Berlin's Governing Mayor Franziska Giffey resembles a butterfly that has gotten into the living room, persistently flying against the pane of the closed window and ignoring the other one next to it, which is wide open. If one can assume that the moth doesn't know any better, Giffey's case is different. The SPD's top candidate for the office of governing mayor knows better.
At any time she could choose the obvious path - the voter pointed it out - and approach the winner from the CDU as a loser in order to join him as a junior partner in a black-red coalition. Instead, she fusses. Giffey prefers to roll up his sleeves and hopes to move into the Rotes Rathaus as boss in the throng of well-known party-political zigzags and trick tracks.
There, Giffey apparently only got out of her chair to make room for herself. The woman, who in her friendly averageness always pretends that she always has an ear for the Berliners, whose concerns and needs are more important than those of the parties, is not even bothered by the fact that even her own voters want a new edition of the red-green - reject the red coalition. While Giffey is walking around town like a personified calf cramp and publicly giving the contrite, she has the chutzpah to use her 105-vote lead over the Greens as justification for becoming ruler of the city again.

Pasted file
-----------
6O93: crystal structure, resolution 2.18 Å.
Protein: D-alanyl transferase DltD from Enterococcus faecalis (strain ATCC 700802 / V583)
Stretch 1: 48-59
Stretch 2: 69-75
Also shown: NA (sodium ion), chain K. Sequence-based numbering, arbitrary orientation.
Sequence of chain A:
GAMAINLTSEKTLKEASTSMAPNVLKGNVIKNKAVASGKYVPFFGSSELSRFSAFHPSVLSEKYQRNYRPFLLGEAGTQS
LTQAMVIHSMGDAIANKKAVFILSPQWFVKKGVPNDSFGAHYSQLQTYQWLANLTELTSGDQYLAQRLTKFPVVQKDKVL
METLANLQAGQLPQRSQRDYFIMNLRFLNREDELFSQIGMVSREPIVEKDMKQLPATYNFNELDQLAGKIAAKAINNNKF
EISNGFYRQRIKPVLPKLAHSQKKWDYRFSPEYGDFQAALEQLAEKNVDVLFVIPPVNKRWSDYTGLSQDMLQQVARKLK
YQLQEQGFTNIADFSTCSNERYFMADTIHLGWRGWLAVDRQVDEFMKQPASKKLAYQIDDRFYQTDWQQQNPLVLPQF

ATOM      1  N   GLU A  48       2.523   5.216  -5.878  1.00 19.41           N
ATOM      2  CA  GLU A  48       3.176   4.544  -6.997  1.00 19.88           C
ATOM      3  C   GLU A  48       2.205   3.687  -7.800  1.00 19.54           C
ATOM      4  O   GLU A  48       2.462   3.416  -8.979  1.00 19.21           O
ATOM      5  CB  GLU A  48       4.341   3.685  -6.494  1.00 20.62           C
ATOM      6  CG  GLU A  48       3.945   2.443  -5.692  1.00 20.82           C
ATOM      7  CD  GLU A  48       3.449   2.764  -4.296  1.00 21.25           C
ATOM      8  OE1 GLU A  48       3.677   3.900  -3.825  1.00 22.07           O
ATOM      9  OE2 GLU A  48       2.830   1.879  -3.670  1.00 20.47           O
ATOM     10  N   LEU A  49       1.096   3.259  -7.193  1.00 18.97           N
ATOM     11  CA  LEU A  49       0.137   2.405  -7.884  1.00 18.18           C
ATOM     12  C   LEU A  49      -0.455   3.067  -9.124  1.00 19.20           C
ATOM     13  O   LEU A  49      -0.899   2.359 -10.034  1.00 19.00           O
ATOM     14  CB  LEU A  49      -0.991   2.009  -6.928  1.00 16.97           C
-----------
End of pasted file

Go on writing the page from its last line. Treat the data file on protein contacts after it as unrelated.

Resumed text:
Apparently, for Giffey, the shortest route between two points is the detour. And a lead of 105 votes is a lead of 105 votes. After all, it is part of democracy to recognize majorities – however small they may be. But what about the 149,122 second votes? It is precisely this sum that accounts for the lead of the CDU over the Berlin SPD. Do 105 votes carry more weight than around 150,000? Apparently for Franziska Giffey and her party, otherwise they would have to leave the field to CDU top candidate Kai Wegner.
If the previous governing parties were not so stubbornly trying to keep the coalition together, the Left Party could, given the arithmetic somersaults of the SPD, come up with the idea of daring a double Rittberger and claiming the office of governing mayor for themselves.
Although the Left Party lost only 12.3 percent of the electoral votes, while the SPD got 19.9 percent, the lead of the Social Democrats to the Left is only 94,024 second votes. So it is much smaller than the CDU's lead over the SPD.
However, it will not come one way or the other. There is much to suggest that Franziska Giffey will not rest until a red-green-red government is under her leadership. What is unfortunate is that, of all people, those who present themselves as close to the people, in their quest for office, power and a company car, are fueling the slight disgust with politics that can already be felt in Berlin anyway. If Giffey goes this route, she should never refer to the Berliners again.